The name bean-nighe or “washer woman” seems harmless enough but this was one woman no one wanted to meet. A cousin of the banshee in Irish folktales, this creature heralded death. Banshees would scream before a person was about to die. More often than not these people heard the wail and died of fright. In Scotland, similar creatures known as caoineags (‘weepers’) wailed before catastrophe. These beings were usually associated with particular clans in Scotland. For example, members of the MacDonald clan heard their caoineag wailing the night before the Massacre of Glencoe. They heeded her warning and hid, thus surviving the slaughter.
The bean-nighe signaled death in a different way. She was usually to be found by a ford, river or loch singing a wailing lament as she washed shrouds in the water. These were for those about to die and sometimes the shroud belonged to the person who saw her. There are varying accounts as to what the washer woman looked like. In Mull and Tiree, part of the Hebridean Islands, the bean-nighe had big breasts which hampered her in her task. She would throw them over her shoulder and they hung down her back as she washed the shrouds. If a man came up behind her and took a breast in his mouth, the bean-nighe had to tell him who the shroud was for. If it was for him or a friend or family member, the man would stop her from washing and postpone death for a while.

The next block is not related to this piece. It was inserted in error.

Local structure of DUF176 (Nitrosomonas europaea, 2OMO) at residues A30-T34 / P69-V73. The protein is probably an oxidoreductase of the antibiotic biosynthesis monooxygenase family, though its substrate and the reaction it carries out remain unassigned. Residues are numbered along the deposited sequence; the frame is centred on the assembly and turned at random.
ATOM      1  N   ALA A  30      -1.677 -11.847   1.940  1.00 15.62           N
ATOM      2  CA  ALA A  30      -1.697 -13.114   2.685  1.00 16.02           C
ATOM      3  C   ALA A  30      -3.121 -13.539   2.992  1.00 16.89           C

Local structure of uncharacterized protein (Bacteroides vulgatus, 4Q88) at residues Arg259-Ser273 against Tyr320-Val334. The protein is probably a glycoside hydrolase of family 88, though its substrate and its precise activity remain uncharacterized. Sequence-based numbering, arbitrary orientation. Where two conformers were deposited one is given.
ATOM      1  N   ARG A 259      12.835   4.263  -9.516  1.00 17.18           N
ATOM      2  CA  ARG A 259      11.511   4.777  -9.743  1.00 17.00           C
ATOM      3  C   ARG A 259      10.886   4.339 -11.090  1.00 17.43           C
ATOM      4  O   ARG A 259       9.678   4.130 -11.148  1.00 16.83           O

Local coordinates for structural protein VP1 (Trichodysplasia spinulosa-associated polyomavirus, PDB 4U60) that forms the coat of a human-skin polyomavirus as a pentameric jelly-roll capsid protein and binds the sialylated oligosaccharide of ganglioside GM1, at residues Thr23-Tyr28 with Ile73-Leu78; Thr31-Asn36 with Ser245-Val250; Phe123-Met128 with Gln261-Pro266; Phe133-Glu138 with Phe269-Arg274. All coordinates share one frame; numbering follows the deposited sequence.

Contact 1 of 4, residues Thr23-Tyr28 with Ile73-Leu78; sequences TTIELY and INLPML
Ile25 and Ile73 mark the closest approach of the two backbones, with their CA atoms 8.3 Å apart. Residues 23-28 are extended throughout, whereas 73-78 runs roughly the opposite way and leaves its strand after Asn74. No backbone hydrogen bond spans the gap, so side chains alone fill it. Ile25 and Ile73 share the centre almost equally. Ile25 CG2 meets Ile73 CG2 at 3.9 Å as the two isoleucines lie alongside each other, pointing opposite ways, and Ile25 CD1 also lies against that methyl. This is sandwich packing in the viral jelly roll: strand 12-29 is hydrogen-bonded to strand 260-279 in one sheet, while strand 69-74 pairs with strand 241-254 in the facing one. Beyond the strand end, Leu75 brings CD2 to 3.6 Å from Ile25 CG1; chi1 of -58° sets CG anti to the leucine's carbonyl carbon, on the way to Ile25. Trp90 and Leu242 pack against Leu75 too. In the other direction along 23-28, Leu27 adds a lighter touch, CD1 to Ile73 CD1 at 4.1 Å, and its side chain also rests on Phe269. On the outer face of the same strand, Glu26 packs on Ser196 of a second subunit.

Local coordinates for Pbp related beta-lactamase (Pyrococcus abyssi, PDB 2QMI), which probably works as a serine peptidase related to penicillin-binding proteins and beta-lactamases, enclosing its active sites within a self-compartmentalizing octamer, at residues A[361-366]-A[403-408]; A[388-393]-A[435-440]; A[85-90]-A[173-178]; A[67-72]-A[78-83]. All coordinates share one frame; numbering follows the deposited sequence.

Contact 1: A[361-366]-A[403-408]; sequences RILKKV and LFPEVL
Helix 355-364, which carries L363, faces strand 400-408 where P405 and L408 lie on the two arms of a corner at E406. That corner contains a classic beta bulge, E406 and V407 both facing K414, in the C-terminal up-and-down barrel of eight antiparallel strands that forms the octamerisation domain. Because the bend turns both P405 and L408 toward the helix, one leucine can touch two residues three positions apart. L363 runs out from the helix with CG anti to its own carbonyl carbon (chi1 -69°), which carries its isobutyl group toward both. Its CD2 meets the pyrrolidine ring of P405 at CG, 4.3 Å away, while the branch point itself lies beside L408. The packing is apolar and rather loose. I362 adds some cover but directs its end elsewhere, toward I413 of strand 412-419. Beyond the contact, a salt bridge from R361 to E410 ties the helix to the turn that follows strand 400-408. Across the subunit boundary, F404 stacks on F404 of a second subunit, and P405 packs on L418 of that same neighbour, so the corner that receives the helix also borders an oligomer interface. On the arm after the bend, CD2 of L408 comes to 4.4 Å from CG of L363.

However, more often than not it was very difficult to creep up on a bean-nighe and the person who came across her could suffer misfortune at her hands. One writer, Dorothy K. Haynes tells a short story about a bean-nighe and a little girl called Mary. As Mary was walking home one day she heard a ‘splash-clap’ from the river. She went down there, expecting to find her mother washing clothes but instead found a short woman ‘with a withered mean face, and small horrible feet grappling the ground, bare, webbed like a duck’s’. Mary ran home to her mother who persuaded her to return to the site a few nights later and find out who the shrouds were for. Mary tried to sneak up on the bean-nighe but as she approached her, the woman swung around and hit the girl with the shroud. Mary’s legs were completely paralysed and she was left unable to walk. Her mother eventually found her and carried her home to await an even deeper tragedy. The story ends there but it implies that the shrouds were for Mary herself and the little girl will die.
There is nothing to suggest that the bean-nighe caused the death of the person whose shroud she washed. Like the banshee or caoineag she was merely the messenger. Still, people feared to come across her and usually kept walking if they heard unusual sounds coming from nearby waters.